A new genomic analysis of over 450 pancreatic tumors reveals that the cancer may be more accurately classified as four different diseases, each with its own characteristics and survival rates.
This insight provides potential new avenues for treatment, as patients and doctors may one day be able to customize targeted treatments based on the type of pancreatic cancer they have.
Four distinct subcategories of the disease were identified by researchers from the Australian Pancreatic Cancer Genome Initiative and the Garvan Institute of Medical Research: squamous, pancreatic progenitor, immunogenic and aberrantly differentiated endocrine exocrine, or ADEX.
"We have previously shown that pancreatic cancer is not one disease but several -- but now we have identified distinct subgroups in detail, along with the genetic drivers that underpin them,” said researcher Amber Johns in a statement.
This University of Melbourne video has more information about how the research was conducted. The story continues below.
Pancreatic cancer is one of the most deadly cancers in the world. Because the pancreas is deep inside the abdomen behind the stomach, cancer is often not felt or caught until the late stages of the disease, when the tumors have spread to other organs. There's no screening test that has been proven to catch tumors early and increase survival rates of the disease. Its location also makes surgery difficult, as surgeons have to make a long incision in order to reach it.
Because of the difficulty detecting and treating pancreatic cancer, the approach to the disease hasn't really changed in about 40 years, notes the Hirshberg Foundation for Pancreatic Cancer Research. Around five percent of people diagnosed with the disease live for more than five years in Australia, while in the U.S., that number is eight percent. In contrast, the five-year survival rate for breast cancer in the U.S. is 89.4 percent.
William Phelps, a program director with the American Cancer Society who was not involved in the study, says that the finding, however small it may seem, is actually extremely significant for the estimated 49,000 people who'll be diagnosed with pancreatic cancer in the U.S. this year. In addition to opening up opportunities to customize different kinds of treatments to better suit each subcategory, the division of the cancer into four different groups is important simply for the fact that it might give doctors more accurate information about predicting how long a patient can expect to live after diagnosis, or how well a certain treatment might work for them.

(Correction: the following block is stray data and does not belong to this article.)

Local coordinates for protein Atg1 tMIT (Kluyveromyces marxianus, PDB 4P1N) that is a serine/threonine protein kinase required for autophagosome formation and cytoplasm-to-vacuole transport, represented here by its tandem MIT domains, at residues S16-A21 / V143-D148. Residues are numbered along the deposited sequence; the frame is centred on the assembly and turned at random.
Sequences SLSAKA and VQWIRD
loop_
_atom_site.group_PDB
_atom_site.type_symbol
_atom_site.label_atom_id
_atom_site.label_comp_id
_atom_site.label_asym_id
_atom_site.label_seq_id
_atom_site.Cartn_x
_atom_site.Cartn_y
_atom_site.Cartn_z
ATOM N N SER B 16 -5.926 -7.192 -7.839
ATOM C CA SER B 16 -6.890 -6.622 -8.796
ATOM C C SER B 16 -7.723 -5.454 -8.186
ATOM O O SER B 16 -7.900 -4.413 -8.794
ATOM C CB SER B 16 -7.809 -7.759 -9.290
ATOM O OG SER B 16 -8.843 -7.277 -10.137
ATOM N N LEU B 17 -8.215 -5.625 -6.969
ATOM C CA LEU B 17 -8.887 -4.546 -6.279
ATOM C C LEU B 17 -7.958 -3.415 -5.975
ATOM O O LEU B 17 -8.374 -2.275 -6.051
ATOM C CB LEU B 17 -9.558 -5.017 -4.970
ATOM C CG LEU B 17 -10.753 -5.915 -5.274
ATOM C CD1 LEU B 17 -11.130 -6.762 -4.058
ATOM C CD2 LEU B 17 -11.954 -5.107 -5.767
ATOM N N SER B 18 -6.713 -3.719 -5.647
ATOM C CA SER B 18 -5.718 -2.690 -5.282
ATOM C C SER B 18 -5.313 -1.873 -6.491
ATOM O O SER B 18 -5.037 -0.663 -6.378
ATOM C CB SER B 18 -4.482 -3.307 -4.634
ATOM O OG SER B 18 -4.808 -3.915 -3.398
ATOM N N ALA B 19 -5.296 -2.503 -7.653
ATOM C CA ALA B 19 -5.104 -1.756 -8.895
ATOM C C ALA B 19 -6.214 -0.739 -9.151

"It may not make a lot of difference today, but hopefully, as you begin to try different therapies on different groups, you’re going to find that different collections of therapies will work better on one group or another,” he explained to HuffPost. "These are the molecular underpinnings for why that might be true."
Johns also added in an email to HuffPost that while her findings aimed to address the critically low number of effective drugs for pancreatic cancer, they could one day be significant for cancer research on a larger scale. APGI intends to use the findings, published in the journal Nature, to develop new protocols for treatment among real-life patients.
"The prognosis for people that are diagnosed with pancreatic cancer, by and large, is a year or less from point of diagnosis,” Phelps concluded. "When you’ve got a disease with such a miserable prognosis, even a seemingly small advance is really a big advance, because it’s a terrible disease."
UPDATE: This story was updated to include the most recent survival rates for pancreatic cancer in both the U.S. and Australia.